A letter to myself at the start of my PhD
My friend and long-lost relative published an interesting piece where she wrote a letter to herself 5 years ago and she suggested that I do the same. I thought I would tweak it slightly to write to myself when I had just started my PhD. So here goes…..
You are a fresh, starry-eyed, passionate, brand spanking new PhD student. You can not believe that you have been given the opportunity to get paid to study something that you are passionate about. I am writing to you from 4ish years down the journey, yes sorry to break it to you, you do not achieve your goal of finishing a PhD in 3 years OR achieve your goal of being a doctor by the time you are 25, but you have reasons for that.
You honestly could have never predicted (and you wouldn’t have wanted to) what your PhD journey is going to be like. I know that right now you are anticipating a ‘marathon and not a sprint’ and probably a few tears along the way. Both those things are true.
Before I get into it all, I want to focus on now. Despite everything that has happened over the past 4 years you are about to submit your PhD, you are working full time in your dream job (not the dream job you currently expect), you live right in the city, you have beautiful people in your life, and you are happy.
The PhD was (and still is currently) hard, like I mean really really hard. It pushes you mentally in a way that you can never be prepared for. It gave you grey hairs at the prime age of 25, gave you so many pimples (I know that right now you secretly enjoy getting one pimple because it means you can pop it- not enjoyable anymore), it has at times made you a person that you don’t particularly like (negative, snappy etc.). Outside of the PhD, life was harder. Something unimaginable and horrible happens, that at the time you think you can never get past. I guess in a way that is true, YOU, the you that you are right now doesn’t get past it. It changes you, it changes your outlook, it changes your life. But despite this and all of the horrible ways your life has changed, you have been resilient. If I was to describe the person you are currently, in 2015, I would probably say, ‘passionate’. If I was to describe the person you are now in one word it would be ‘resilient’.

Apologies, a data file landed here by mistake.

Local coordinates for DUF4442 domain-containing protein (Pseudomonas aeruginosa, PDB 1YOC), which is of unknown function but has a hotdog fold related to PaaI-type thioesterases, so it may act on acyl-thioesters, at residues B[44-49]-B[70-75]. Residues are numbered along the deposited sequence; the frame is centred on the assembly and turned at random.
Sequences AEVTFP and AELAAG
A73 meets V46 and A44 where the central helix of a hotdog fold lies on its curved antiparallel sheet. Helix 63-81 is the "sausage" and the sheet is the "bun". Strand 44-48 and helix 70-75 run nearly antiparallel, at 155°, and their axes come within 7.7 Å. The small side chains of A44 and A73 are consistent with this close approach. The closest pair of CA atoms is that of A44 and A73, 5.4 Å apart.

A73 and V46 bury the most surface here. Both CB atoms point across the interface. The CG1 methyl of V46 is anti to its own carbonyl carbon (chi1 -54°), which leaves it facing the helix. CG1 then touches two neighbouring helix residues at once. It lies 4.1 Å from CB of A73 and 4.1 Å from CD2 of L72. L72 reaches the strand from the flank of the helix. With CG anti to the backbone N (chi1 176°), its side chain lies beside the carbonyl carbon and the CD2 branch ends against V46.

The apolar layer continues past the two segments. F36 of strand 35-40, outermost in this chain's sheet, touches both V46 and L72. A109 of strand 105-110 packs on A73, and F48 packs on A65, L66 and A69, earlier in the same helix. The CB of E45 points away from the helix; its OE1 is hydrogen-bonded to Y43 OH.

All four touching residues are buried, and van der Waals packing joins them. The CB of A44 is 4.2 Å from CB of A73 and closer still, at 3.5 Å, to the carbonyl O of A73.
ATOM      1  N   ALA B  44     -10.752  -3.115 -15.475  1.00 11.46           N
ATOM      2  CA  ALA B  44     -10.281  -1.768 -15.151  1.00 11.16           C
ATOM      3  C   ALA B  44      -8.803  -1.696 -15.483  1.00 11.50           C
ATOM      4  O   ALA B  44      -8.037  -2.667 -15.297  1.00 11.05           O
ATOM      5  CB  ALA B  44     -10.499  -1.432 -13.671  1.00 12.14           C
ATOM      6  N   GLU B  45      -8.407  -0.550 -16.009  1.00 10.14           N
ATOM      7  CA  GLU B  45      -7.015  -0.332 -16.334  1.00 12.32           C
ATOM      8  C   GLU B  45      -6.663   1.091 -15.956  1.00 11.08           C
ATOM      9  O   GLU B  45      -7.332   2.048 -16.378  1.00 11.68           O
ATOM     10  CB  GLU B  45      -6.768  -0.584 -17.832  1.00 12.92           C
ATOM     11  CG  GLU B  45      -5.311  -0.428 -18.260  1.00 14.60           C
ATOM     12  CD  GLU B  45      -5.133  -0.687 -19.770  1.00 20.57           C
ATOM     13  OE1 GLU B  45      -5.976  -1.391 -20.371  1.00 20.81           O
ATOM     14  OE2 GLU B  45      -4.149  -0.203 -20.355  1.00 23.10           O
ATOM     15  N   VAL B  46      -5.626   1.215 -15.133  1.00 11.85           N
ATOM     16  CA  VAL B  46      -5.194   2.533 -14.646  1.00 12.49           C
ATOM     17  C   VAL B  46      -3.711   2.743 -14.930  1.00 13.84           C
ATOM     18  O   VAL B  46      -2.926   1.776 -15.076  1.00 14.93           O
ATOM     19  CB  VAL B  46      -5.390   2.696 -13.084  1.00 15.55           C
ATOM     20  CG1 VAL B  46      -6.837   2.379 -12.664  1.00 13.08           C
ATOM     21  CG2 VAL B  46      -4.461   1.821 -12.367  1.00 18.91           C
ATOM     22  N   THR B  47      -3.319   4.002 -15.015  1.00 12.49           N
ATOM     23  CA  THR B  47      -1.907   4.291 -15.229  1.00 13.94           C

Quite often you regret doing the PhD, but when I really think about it, even if it was possible, I wouldn’t tell you to give it up now. It has helped shape the person you are today. The PhD along with the accident has changed your outlook on life. You now know that life is too short to work in a job the consumes you and takes you away from your loved ones and from yourself. That is why you one of the reason you decide to leave academia and move into the industry in market research (I know, after all this you end up in business where you almost went right out of school). You are genuinely happy and so proud of yourself. You fear the future now more than you ever, because you know that things can change rapidly, but you are also taking it in your stride and living each day as it comes.
You don’t really know where you want your career to go from here, and you care less about your career now than you currently. Not in a negative way, you are still driven and still a hard worker, you just place more emphasis on other things in your life now. You love research because you are as curious as ever, and market research allows your curiosity and creativity to thrive.
I am proud of the person you were in at the start of the PhD and proud of the person you are in now, four years down the track, and I think that is a big deal.